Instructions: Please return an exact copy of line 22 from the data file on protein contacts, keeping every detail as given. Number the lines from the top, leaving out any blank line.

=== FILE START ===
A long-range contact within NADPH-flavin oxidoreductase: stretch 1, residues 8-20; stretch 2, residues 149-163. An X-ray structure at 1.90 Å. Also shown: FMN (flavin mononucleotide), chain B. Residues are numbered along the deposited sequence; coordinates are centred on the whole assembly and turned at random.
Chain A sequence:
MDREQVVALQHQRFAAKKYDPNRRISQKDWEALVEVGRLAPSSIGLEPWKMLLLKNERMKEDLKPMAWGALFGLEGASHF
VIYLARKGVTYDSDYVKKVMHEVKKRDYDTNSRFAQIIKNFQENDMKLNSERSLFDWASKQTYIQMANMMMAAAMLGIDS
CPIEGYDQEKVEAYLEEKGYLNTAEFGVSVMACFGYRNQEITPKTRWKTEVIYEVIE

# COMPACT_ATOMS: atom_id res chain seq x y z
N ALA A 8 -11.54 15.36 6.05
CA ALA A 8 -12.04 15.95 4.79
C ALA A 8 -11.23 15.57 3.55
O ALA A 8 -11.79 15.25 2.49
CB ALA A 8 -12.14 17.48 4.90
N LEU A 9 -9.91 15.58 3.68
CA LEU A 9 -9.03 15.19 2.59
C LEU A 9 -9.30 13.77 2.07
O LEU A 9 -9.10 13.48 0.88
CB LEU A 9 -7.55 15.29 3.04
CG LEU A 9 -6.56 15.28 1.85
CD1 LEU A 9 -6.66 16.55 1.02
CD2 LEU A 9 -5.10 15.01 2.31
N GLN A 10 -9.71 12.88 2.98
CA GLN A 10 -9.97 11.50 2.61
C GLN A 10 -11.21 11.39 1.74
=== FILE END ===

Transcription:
C GLN A 10 -11.21 11.39 1.74